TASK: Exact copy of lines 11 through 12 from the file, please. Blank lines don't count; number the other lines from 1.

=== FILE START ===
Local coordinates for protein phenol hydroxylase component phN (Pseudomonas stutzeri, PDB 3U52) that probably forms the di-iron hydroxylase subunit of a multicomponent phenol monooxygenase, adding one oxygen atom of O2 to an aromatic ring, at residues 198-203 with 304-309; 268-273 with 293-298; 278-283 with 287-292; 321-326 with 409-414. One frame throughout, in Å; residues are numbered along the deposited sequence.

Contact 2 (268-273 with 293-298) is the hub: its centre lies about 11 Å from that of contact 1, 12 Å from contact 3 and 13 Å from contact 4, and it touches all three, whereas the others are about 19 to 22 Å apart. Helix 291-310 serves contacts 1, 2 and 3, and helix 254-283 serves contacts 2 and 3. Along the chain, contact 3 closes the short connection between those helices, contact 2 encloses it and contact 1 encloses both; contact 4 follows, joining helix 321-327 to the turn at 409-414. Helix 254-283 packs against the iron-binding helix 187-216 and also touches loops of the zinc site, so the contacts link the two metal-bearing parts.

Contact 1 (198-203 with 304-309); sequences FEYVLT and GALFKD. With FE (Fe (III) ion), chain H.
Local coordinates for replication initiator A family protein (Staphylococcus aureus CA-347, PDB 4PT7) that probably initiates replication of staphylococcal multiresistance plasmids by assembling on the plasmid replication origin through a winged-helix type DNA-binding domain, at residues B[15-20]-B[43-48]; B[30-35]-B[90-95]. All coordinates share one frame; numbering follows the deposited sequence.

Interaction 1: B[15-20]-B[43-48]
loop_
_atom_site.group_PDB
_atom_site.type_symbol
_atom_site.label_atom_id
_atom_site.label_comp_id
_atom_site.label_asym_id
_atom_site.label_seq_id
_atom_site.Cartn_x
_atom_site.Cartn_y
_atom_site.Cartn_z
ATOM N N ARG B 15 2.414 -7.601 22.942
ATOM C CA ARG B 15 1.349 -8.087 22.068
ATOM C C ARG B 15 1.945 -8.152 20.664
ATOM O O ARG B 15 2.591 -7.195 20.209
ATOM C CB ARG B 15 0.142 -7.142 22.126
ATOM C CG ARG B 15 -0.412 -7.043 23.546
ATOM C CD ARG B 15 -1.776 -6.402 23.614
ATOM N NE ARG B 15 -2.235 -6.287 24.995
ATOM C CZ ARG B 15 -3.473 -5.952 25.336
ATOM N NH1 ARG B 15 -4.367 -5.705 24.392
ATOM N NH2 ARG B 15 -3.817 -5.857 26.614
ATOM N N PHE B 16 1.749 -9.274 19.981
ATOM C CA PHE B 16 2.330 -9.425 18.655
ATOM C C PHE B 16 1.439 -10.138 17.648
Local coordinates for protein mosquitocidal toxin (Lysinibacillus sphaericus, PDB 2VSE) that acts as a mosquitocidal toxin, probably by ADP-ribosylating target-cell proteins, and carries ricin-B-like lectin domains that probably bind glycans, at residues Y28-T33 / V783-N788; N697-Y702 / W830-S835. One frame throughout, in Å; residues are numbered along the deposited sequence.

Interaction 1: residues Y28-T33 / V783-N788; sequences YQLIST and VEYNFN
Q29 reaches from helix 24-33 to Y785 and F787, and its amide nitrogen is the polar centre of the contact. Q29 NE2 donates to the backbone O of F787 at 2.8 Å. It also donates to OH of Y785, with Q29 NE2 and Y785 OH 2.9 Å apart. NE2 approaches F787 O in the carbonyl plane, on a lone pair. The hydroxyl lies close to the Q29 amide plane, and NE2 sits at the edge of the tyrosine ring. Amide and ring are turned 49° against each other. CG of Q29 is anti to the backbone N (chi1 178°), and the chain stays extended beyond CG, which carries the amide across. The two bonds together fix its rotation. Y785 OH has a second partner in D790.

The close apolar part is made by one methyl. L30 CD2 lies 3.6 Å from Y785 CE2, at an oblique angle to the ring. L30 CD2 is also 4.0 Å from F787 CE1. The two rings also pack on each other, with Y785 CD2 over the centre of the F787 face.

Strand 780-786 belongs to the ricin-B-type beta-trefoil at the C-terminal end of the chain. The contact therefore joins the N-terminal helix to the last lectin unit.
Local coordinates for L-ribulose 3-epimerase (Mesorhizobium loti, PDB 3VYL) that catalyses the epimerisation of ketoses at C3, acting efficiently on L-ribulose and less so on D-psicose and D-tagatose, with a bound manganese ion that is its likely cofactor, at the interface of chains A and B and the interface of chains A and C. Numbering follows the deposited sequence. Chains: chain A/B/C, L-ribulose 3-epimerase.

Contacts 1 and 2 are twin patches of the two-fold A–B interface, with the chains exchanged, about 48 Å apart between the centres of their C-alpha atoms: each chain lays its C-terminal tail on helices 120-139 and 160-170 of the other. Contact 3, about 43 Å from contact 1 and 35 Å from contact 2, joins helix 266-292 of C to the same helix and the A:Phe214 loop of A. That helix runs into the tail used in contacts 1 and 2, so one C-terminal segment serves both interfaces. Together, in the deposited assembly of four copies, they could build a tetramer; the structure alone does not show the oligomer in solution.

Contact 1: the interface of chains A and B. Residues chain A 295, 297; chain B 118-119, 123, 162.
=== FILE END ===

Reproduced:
_atom_site.label_asym_id
_atom_site.label_seq_id